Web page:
Felix had four more relief outings, all at home, in late July before returning to the rotation with a July 30 start against Omaha in front of 7,521 fans on a gorgeous, 86-degree Saturday evening in Tacoma. In what turned out to be Felix’s final minor league start, he tossed four no-hit innings, striking out seven and walking two.

Felix’s next start was in the major leagues, and now here we are five years later, and King Felix has a Cy Young Award. Congratulations, Felix – it was fun watching you on your way to the big leagues.

Now for the links:

  • Here is an early story on Felix’s award win, with reaction, from Kirby Arnold.
  • Geoff Baker posted a nice summary of the Cy Young award voting details.
  • The Mariners announced the signing of two minor league free agents late yesterday: infielder Sean Kazmar, and relief pitcher Justin Miller. Kazmar, 26, plays SS and 2B, he hit .275 with eight home runs and 53 RBI for Portland last year, and he will likely be on Tacoma’s opening day roster. Miller is a 33-year-old right-handed reliever who split his time between Albuquerque and the Dodgers last year. Miller has quite a bit of major league experience and may have a decent chance to make the Mariners roster in spring training – if not, we’ll happily take him.
  • Additionally, I have learned that the Mariners have either signed, or are very close to signing, two of their own minor league free agents: outfielder Mike Wilson, and pitcher Yusmeiro Petit.
  • Larry Stone says that the Hot Stove League is heating up earlier than usual.
  • Normally this would be the lead item – Tony DeFrancesco, the winningest active Triple-A manager, has left Sacramento and will manage the Houston Astros affiliate in Oklahoma City. Tony D won three PCL championships in seven years as Sacramento manager.
  • Padres officials toured the facility in Tucson. In this story, we learn that Tucson will play “four games in July” in Ft. Wayne, Indiana. The Rainiers have a July series in Tucson. Uh-oh…

Big week here in the Curto household, as we gear up for the rivalry game. Did you know that for decades – and perhaps still to this day, I’m not sure – John Elway refused to talk about this game? “Only a miracle can save the Bears now…”

*Former Tacoma Giant Juan Marichal never won a Cy Young award. There was only one award for both leagues until 1967, and he was always up against Koufax and Gibson.

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8 Responses to When King Felix Ruled Tacoma

  1. Pete L. says:

    “…before returning to the rotation with a July 30 start against Omaha in front of 7,521 fans on a gorgeous, 86-degree Saturday evening in Tacoma. In what turned out to be Felix’s final minor league start, he tossed four no-hit innings, striking out seven and walking two.”

    I remember that game well. There was quite a bit of anticipation – anticlimactic, really – that Felix would be called up within days. My son, who was nine at the time, made friends with a Spanish-speaking young boy who would engage Felix on the dugout steps after he came out, and both boys got signed game balls from Felix (cool, too, because if I recall correctly, that year was the 100-year PCL commemorative ball) – a definite highlight for the little guy.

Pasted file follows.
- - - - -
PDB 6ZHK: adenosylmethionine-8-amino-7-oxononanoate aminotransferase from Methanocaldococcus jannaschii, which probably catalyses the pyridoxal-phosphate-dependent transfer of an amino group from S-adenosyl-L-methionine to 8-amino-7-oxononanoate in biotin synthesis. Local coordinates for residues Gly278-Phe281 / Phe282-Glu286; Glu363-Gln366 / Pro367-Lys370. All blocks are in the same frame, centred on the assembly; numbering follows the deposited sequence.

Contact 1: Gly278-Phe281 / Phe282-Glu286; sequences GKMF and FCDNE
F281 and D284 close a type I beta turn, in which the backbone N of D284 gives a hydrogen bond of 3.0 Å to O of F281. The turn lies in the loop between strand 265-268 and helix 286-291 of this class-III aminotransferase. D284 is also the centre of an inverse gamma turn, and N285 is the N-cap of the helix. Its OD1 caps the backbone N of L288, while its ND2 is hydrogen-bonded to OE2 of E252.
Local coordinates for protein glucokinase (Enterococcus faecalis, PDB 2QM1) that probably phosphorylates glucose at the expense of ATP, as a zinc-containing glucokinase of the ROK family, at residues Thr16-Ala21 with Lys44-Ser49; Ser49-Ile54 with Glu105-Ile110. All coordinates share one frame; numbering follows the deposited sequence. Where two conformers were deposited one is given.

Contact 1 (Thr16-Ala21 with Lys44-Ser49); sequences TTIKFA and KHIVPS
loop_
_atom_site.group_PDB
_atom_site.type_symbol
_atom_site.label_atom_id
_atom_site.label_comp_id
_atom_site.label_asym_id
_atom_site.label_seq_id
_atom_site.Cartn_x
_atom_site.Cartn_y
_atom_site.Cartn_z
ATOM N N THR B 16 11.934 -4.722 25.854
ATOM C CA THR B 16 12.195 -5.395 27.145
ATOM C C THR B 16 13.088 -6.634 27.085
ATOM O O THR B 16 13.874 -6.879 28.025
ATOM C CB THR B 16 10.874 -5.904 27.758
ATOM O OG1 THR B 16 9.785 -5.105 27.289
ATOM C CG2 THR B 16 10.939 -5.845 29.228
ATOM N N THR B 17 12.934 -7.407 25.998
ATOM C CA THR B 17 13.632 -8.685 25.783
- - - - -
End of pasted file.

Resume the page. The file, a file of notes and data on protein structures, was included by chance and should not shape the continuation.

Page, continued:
2. stan says:

    Not sure which of those starts I attended, but I remember seeing Felix pitch at Cheney Stadium. Two guys that I remember seeing pitch in Tacoma who I thought were destined for stardom never made it: Ryan Anderson and Scott Champarino. Congratulations to a fellow who certainly did make it; Felix deserved the award.

    • Mike Curto says:

      I actually thought that on his best days, Ryan Anderson was more dominant than Felix was on his best days. He had three shoulder surgeries and was unable to come back. Pitchers and injuries – they almost always go together.

  3. Steve Klauke says:

    Whew! We go to Tucson in April and May.

  4. Michael says:

    Phillis signed former Mariners/rainer Ryan Feirebend to minor league contact with invite to ST.

  5. marc w says:

    I bet Dan Meyer tells his grandkids about the time he beat Felix. I think I was at 3 or 4 of Felix’s home starts. Definitely remember the May game against SL – the guy sitting in front of me was convinced Felix was a no-talent hype-job after the 2nd HR left the yard. And of course, that was the game Choo cleared the CF wall, which gives you some indication of how hard the wind was blowing out.

    The road game I remember the most was the game at Fresno – he faced off against the Giants youngster Matt Cain. I scored that game on my dining room table while listening to you call it.

    I loved watching the scouts when Felix pitched – I’ve never seen anything else like it at Cheney. They’d audibly gasp and/or chuckle when Felix threw his curveball.

  6. Jason S. says:

    Thanks for detailed retelling of Felix’s AAA history. I was at a few of those games – and I remember the jaw-dropping sound of his fastballs hitting the leather. . .but watching his AAA start at spring training last year might have been the most fun AAA memory of them all. Great work as usual. . .